Krautkanal.com

Veröffentlicht am 2014-11-17 23:37:28 in /int/

/int/ 25686405: If you can't understand the advantages of object or...

nehemiasec Avatar
nehemiasec:#25686405

If you can't understand the advantages of object oriented languages such as java and C# over C and other procedural languages, then you are just as bad as the people who doesn't understand the advantages of procedural languages over objected oriented languages

iqbalperkasa Avatar
iqbalperkasa:#25686427

If you think modern functional languages aren't just a reversed OOP with immutability, you don't understand functional languages

nehemiasec Avatar
nehemiasec:#25686504

>>25686427
But isn't a main idea of OO is mutability and its ability to adapt?

garethbjenkins Avatar
garethbjenkins:#25686530

>2014
>programming
What the codemonkey?

dmackerman Avatar
dmackerman:#25686584

>>25686530
fuck off khokol

mhwelander Avatar
mhwelander:#25686607

>not knowing what your code actually compiles to
>not knowing what garbage collector does behind your back
>not knowing all the OOP voodoo magic that happens behind for back
yeah, nah, I'll stick to C

jajodia_saket Avatar
jajodia_saket:#25686620

>>25686607
*your

dmackerman Avatar
dmackerman:#25686743

>>25686504

No. The main idea of OOP is polymorphism generalized over hierarchical categories, i.e. when you say "make a sound!" and the object makes a sound specific to the class of that object ("woof", "miau" etc,") so that you can write pretty generic algorithms that don't care about the concrete types we're dealing with. Objects can be both mutable and immutable, there's no restriction here.

And the mature functional languages (like Haskell), it's exact same OOP, except objects are immutable by default. Semantics are pretty much same, the syntax and the ideological sugar are a bit different: in classic OOP, we first describe a class and then everything which it holds: methods, fields etc. In functional languages, we first describe functions, and then -- what abstract type they belong to (so it's implied that functions are superior to classes)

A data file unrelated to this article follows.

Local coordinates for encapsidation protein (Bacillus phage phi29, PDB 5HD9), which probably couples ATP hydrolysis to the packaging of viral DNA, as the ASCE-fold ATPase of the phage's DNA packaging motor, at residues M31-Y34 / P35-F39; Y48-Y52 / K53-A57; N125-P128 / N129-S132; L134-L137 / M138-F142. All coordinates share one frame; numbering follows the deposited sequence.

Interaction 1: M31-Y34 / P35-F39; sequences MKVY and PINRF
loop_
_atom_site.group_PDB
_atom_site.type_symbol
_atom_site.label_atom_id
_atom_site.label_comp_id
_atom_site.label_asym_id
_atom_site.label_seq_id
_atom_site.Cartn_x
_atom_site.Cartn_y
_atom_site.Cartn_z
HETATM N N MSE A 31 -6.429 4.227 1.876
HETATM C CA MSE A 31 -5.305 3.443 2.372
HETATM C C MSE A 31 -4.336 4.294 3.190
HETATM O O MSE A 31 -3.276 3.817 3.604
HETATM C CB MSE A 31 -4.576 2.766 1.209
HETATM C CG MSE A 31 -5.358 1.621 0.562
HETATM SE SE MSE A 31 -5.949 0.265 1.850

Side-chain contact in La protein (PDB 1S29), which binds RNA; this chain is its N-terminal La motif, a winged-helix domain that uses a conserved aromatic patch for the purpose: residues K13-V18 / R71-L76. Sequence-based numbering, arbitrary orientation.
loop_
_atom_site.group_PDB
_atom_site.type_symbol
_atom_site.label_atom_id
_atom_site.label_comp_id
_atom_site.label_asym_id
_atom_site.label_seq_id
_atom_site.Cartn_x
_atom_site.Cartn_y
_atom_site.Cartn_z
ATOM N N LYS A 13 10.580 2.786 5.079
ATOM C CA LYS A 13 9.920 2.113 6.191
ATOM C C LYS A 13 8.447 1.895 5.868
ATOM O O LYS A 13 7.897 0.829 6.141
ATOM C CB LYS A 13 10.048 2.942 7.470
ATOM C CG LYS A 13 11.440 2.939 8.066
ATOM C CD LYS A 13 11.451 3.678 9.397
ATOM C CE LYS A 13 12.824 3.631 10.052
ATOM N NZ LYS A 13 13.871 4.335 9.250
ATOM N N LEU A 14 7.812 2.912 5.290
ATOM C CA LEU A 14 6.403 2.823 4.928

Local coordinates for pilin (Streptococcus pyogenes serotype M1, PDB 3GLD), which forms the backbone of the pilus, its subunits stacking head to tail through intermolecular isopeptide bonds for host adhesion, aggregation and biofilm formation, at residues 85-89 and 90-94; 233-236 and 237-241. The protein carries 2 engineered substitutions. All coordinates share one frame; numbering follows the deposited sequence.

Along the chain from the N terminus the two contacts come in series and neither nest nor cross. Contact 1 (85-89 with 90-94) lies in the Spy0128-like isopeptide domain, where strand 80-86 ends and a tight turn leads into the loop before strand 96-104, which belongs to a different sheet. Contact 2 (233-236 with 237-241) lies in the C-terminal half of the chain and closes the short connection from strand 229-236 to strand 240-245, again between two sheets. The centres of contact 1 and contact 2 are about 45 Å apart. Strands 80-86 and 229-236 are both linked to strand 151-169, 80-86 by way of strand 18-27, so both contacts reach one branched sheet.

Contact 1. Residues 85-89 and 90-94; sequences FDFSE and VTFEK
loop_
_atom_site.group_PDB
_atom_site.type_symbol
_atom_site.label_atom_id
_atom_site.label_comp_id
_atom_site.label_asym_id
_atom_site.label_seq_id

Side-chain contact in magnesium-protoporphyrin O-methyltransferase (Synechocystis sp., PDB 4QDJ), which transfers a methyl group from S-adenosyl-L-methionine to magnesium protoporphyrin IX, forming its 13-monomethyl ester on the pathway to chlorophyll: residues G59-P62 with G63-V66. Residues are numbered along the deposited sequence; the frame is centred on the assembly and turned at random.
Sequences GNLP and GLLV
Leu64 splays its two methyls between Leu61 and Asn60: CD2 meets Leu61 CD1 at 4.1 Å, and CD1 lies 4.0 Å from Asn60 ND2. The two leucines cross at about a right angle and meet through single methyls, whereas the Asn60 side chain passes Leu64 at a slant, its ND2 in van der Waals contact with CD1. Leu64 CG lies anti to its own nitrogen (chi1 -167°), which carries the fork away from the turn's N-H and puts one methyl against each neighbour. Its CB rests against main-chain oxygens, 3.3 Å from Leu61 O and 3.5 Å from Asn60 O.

But the end of the day, "functional languages" is just a stricter subset of OOP.

creartinc Avatar
creartinc:#25686783

>>25686607
Yeah, I get all that, but can you really keep track of all memory allocation, making all that C magic while catering to Business Rules and still being agile, flexible and creating maintainable code?
No matter how good you say you are, you can do shit 10x faster in Java than you would do in C, and that is its main advantage.

It hurts me inside when I see stuff when I see apps like Websphere and SAP PI running in java, its a pile of shit that runs like a a turtle on heroin, but people dont care about it as long as you can finish a full project within a month.

polarity Avatar
polarity:#25686836

>>25686743
wow, never thought about it that way. But in functional languages you dont explicit declare classes, you only imply them by their behavior (functions) right?

yesmeck Avatar
yesmeck:#25686878

>>25686607
>not knowing what garbage collector does behind your back

What do you imply by "not knowing"?

t. the knower

garand Avatar
garand:#25686955

>>25686405
Procedural language means it supports procedures (functions). OO languages are superset of that, they also support objects (classes).

>>25686427
Functional languages aren't really reversed OO, true that both "functional OO" and "procedural OO" are very similar, but their origins are vastly different. Immutability is OOP jargon, functional languages are about side-effects. The main point of functional languages has always been not hiding the state i.e. function calls always produce the same result.

terryxlife Avatar
terryxlife:#25686973

>>25686607
C is shit, you should use C++.

jajodia_saket Avatar
jajodia_saket:#25686988

>>25686836
yes

macxim Avatar
macxim:#25687033

>>25686955
>Functional languages aren't really reversed OO, true that both "functional OO" and "procedural OO" are very similar, but their origins are vastly different

I don't care about origin. I'm talking about what we have factually. By reversed OOP in mean that in OOP, classes are first, methods come second; in FP, functions come first, classes come second. But in the end, it's same shit: polymorphic functions generalized over certain types.

>The main point of functional languages has always been not hiding the state i.e. function calls always produce the same result.

That's again the reversed thing here. OOP's default behavior is mutability and side-effects, immutability is an option.

FP's default behavior is immutability and purity; mutability is an option (in practical non-academic languages like Haskell which use monads to make an excuse for side-effects)

kimcool Avatar
kimcool:#25687131

>>25687033
Stop raping the terminology just because you figured this shit out by yourself. Get some formal education. My head hurts.

areus Avatar
areus:#25687178

>>25687131
>Stop raping the terminology just because you figured this shit out by yourself. Get some formal education. My head hurts.

Bla-bla. Do you have something to say, Jooni?

vladyn Avatar
vladyn:#25687228

>>25687178
No, because we don't speak the same language.

pf_creative Avatar
pf_creative:#25687234

All my income comes from Java coding and i have like 50x more money than average ukrainian.

polarity Avatar
polarity:#25687349

>>25687228
>No, because we don't speak the same language.
I don't understand you. I use terminology everyone knows. Maybe you're just a little bit dumb?

adriancogliano Avatar
adriancogliano:#25689634

As an EE all I can say:

Look at him! LOOK AT HIM AND LAUGH!

cboller1 Avatar
cboller1:#25689680

>>25687234
People used to make a fortune with PHP so it's not actually a good point at all.

Neuste Fäden in diesem Brett: